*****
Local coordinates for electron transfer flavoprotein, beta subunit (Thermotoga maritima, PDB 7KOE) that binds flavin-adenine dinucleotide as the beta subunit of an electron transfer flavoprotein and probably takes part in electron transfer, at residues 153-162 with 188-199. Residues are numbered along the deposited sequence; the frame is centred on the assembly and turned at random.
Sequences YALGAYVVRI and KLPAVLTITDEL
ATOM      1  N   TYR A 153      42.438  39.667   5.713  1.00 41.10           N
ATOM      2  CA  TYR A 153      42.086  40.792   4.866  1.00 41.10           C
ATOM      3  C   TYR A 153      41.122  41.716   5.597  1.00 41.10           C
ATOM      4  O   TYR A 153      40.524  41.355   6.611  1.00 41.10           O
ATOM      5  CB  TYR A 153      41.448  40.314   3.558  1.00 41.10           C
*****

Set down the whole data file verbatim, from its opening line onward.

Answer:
Local coordinates for electron transfer flavoprotein, beta subunit (Thermotoga maritima, PDB 7KOE) that binds flavin-adenine dinucleotide as the beta subunit of an electron transfer flavoprotein and probably takes part in electron transfer, at residues 153-162 with 188-199. Residues are numbered along the deposited sequence; the frame is centred on the assembly and turned at random.
Sequences YALGAYVVRI and KLPAVLTITDEL
ATOM      1  N   TYR A 153      42.438  39.667   5.713  1.00 41.10           N
ATOM      2  CA  TYR A 153      42.086  40.792   4.866  1.00 41.10           C
ATOM      3  C   TYR A 153      41.122  41.716   5.597  1.00 41.10           C
ATOM      4  O   TYR A 153      40.524  41.355   6.611  1.00 41.10           O
ATOM      5  CB  TYR A 153      41.448  40.314   3.558  1.00 41.10           C